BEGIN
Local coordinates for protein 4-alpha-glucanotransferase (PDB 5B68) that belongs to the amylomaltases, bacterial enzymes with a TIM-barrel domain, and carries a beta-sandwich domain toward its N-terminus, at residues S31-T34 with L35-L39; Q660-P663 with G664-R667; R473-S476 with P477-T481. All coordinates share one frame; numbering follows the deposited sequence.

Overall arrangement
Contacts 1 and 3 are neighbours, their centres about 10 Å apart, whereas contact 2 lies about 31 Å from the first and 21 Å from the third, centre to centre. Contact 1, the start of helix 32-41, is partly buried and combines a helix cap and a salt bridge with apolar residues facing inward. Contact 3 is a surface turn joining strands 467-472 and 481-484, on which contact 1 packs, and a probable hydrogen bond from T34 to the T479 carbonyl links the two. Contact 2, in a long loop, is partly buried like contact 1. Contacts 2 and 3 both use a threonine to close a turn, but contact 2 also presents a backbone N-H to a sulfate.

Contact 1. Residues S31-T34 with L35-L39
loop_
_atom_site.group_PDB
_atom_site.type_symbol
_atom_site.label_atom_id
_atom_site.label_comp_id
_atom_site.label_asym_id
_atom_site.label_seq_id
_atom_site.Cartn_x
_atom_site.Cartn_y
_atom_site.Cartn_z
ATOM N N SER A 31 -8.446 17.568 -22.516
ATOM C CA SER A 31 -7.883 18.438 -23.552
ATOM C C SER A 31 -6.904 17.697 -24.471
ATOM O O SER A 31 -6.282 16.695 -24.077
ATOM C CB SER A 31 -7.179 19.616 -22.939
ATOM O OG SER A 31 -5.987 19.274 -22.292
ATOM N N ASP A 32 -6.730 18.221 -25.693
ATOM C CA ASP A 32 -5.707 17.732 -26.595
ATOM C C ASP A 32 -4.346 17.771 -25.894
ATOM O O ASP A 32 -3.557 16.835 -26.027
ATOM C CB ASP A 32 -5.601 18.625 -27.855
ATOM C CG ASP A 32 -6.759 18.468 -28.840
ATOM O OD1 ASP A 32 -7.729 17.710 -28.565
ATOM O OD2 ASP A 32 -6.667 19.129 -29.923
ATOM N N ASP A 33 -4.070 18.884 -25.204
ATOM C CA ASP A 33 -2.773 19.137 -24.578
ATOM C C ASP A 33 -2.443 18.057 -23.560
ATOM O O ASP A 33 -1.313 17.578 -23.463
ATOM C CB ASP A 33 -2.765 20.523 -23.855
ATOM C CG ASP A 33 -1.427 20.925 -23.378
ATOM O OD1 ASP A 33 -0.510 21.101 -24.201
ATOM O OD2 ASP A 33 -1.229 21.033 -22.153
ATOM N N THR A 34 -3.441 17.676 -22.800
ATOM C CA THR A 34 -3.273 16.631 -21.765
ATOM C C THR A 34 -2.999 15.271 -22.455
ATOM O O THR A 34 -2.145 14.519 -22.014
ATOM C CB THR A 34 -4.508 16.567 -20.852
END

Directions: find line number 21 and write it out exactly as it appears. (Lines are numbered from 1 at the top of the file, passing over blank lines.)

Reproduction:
ATOM N N ASP A 32 -6.730 18.221 -25.693